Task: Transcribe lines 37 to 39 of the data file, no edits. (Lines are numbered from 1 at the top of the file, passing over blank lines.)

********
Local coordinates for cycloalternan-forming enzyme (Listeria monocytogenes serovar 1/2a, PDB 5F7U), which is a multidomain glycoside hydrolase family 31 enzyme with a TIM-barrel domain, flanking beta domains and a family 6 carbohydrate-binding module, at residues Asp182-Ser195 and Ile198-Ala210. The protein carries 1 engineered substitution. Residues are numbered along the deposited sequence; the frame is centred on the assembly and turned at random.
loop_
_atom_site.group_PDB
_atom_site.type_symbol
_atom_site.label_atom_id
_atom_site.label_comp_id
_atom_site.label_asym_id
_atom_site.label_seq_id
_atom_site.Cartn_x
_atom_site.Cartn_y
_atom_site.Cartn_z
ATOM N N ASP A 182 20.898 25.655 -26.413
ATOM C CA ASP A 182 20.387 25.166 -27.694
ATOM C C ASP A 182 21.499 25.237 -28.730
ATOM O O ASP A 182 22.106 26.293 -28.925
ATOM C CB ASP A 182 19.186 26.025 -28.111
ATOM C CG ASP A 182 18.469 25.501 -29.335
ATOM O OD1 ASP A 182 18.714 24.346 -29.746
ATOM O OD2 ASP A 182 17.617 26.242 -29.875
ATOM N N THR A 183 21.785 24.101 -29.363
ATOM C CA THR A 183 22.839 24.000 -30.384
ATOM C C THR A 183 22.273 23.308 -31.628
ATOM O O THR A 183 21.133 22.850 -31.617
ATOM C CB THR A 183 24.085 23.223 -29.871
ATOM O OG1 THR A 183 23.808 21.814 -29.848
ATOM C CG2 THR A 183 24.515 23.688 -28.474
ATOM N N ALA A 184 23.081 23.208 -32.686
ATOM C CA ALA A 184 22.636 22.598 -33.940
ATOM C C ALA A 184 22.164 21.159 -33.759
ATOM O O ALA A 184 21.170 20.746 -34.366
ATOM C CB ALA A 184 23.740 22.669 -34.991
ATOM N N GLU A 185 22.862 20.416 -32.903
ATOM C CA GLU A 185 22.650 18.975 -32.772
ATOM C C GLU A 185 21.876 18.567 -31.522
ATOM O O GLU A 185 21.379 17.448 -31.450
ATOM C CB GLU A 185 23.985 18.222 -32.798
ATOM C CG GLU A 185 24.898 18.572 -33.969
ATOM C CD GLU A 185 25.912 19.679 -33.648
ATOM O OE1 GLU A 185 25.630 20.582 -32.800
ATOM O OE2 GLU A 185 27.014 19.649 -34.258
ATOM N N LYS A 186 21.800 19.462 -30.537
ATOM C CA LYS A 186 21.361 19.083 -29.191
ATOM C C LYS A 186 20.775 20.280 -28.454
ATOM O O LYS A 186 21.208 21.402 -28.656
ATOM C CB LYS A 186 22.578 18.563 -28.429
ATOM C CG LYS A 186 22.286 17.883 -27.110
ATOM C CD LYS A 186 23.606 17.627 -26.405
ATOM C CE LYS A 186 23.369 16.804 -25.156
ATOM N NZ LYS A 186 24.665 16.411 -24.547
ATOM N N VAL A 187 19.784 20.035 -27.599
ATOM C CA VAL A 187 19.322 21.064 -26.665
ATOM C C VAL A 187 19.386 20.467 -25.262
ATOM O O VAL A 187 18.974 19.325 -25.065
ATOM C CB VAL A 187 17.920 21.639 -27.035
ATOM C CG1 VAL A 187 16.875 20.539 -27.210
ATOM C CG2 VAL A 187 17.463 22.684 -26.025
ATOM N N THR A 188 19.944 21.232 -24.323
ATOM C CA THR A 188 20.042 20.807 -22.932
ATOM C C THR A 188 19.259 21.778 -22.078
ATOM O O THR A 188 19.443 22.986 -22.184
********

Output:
ATOM C CG GLU A 185 24.898 18.572 -33.969
ATOM C CD GLU A 185 25.912 19.679 -33.648
ATOM O OE1 GLU A 185 25.630 20.582 -32.800